Memories can haunt us. I was listening to a story on NPR’s StoryCorp recently and heard a tender conversation between an aged father who told his adult son that, all of his life, he regretted a moment when he had abusively beaten him in a moment of frustration. The son was moved by his father’s words and tried to help his dad put the memory in perspective. The father contacted NPR later and said that talking about the lingering regret had finally helped him put the memory to rest.
In this sense, memories can help us to deal with unresolved hurts. If we still have an opportunity to come to terms with the issue with someone we’ve harmed, a haunting memory can provide the incentive.
Yes, it’s also true that Jesus did warn about “looking back.” Using an agricultural word picture, he once said “No one, having put his hand to the plow, and looking back, is fit for the kingdom of God” (Luke 9:62). But in context, he was talking about a similar situation to what happened when Lot’s wife looked back (or lingered) rather than turning her back on Sodom. When it comes to turning from past relationships to follow Christ, second thoughts– can entangle us. In that case, memories of what we’re not sure we want to let go of can keep us from enjoying a new day.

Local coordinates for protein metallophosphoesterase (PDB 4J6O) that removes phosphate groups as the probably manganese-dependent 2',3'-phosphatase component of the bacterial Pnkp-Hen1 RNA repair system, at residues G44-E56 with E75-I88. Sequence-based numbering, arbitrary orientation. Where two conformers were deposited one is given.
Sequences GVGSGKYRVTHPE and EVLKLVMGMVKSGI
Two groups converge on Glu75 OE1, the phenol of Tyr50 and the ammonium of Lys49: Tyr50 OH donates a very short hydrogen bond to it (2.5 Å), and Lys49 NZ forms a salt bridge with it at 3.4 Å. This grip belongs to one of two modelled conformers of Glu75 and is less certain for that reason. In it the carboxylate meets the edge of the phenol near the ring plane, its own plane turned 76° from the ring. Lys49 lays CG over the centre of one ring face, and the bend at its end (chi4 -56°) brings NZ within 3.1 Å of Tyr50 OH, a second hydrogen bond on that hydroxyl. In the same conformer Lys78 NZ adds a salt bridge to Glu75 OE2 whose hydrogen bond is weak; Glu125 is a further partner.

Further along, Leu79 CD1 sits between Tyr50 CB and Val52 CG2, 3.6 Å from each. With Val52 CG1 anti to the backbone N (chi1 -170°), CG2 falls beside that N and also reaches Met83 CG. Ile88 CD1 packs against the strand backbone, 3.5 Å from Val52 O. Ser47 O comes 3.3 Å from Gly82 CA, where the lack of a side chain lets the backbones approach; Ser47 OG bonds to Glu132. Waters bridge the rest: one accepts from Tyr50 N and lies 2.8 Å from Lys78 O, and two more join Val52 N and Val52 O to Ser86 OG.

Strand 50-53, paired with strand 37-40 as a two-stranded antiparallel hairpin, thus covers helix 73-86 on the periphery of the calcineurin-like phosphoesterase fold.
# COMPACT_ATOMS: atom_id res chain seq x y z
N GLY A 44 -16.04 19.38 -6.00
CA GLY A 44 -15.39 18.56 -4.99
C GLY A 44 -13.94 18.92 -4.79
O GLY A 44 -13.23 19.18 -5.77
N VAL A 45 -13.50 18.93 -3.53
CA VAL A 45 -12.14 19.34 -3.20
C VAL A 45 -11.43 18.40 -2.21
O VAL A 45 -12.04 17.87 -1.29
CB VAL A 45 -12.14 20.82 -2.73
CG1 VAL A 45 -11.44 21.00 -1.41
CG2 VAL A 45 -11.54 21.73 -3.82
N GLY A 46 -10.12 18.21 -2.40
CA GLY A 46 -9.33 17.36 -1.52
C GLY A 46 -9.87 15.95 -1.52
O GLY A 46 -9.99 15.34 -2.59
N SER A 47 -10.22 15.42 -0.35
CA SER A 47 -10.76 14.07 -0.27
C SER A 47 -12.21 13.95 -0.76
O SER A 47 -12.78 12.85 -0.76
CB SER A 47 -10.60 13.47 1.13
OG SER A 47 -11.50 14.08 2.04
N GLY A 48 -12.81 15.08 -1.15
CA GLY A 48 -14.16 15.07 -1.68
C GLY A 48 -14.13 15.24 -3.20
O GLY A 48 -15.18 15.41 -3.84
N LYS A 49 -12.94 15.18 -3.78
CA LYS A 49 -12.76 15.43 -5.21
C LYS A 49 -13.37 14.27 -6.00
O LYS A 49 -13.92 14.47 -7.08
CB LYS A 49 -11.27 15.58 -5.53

But I’ve been thinking of another reason to dig around in the attic of our mind for old memories we’ve forgotten about. One time to do that is when we seem to be at a dead end with nothing but our fears closing in on us.
Over and over the Lord of Israel urged His people to face a present challenge by remembering how He had delivered them from the whip of Egypt. Over and over He urged them to find new courage by remembering the day they huddled together in terror, on the shores of the Read Sea, with the armies of a furious Pharaoh closing in on them. Repeatedly, He reminded his people to remember not only the miraculous deliverance that followed, but also how, one day at a time, for 40 years, He provided for their needs in the extreme conditions of a barren wilderness.
Memories of our own Pharaohs, Goliaths, and Philistines can be like pages from the history of the ways in which our God has shown himself a faithful Father. They can help us to take confidence in the thought that, up until now, our God has provided for us (1Samuel 7:12).